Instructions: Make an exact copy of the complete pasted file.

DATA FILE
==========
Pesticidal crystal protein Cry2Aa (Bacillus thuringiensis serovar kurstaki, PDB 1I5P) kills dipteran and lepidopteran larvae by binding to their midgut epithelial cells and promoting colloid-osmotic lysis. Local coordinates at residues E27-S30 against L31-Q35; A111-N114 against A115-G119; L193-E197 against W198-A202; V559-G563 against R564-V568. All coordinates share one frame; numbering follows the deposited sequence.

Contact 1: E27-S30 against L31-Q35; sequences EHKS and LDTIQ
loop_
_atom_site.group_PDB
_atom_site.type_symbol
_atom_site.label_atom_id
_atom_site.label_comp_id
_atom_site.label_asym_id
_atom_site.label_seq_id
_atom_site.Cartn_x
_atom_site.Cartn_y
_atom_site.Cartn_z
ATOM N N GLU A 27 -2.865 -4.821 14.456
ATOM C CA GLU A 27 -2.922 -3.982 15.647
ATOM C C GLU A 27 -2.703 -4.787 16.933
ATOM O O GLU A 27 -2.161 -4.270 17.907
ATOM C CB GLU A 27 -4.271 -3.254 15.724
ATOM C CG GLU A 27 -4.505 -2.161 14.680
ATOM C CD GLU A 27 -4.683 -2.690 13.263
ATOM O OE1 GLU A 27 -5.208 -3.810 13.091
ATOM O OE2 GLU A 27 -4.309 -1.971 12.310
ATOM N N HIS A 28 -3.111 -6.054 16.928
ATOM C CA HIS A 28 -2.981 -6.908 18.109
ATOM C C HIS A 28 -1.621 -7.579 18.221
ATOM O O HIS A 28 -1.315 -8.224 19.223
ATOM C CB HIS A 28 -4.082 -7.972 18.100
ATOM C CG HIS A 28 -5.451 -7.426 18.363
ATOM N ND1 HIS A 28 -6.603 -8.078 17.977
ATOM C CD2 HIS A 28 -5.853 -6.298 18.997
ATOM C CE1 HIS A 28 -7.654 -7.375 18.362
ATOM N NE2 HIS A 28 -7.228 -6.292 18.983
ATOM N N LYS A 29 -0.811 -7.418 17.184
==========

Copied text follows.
Pesticidal crystal protein Cry2Aa (Bacillus thuringiensis serovar kurstaki, PDB 1I5P) kills dipteran and lepidopteran larvae by binding to their midgut epithelial cells and promoting colloid-osmotic lysis. Local coordinates at residues E27-S30 against L31-Q35; A111-N114 against A115-G119; L193-E197 against W198-A202; V559-G563 against R564-V568. All coordinates share one frame; numbering follows the deposited sequence.

Contact 1: E27-S30 against L31-Q35; sequences EHKS and LDTIQ
loop_
_atom_site.group_PDB
_atom_site.type_symbol
_atom_site.label_atom_id
_atom_site.label_comp_id
_atom_site.label_asym_id
_atom_site.label_seq_id
_atom_site.Cartn_x
_atom_site.Cartn_y
_atom_site.Cartn_z
ATOM N N GLU A 27 -2.865 -4.821 14.456
ATOM C CA GLU A 27 -2.922 -3.982 15.647
ATOM C C GLU A 27 -2.703 -4.787 16.933
ATOM O O GLU A 27 -2.161 -4.270 17.907
ATOM C CB GLU A 27 -4.271 -3.254 15.724
ATOM C CG GLU A 27 -4.505 -2.161 14.680
ATOM C CD GLU A 27 -4.683 -2.690 13.263
ATOM O OE1 GLU A 27 -5.208 -3.810 13.091
ATOM O OE2 GLU A 27 -4.309 -1.971 12.310
ATOM N N HIS A 28 -3.111 -6.054 16.928
ATOM C CA HIS A 28 -2.981 -6.908 18.109
ATOM C C HIS A 28 -1.621 -7.579 18.221
ATOM O O HIS A 28 -1.315 -8.224 19.223
ATOM C CB HIS A 28 -4.082 -7.972 18.100
ATOM C CG HIS A 28 -5.451 -7.426 18.363
ATOM N ND1 HIS A 28 -6.603 -8.078 17.977
ATOM C CD2 HIS A 28 -5.853 -6.298 18.997
ATOM C CE1 HIS A 28 -7.654 -7.375 18.362
ATOM N NE2 HIS A 28 -7.228 -6.292 18.983
ATOM N N LYS A 29 -0.811 -7.418 17.184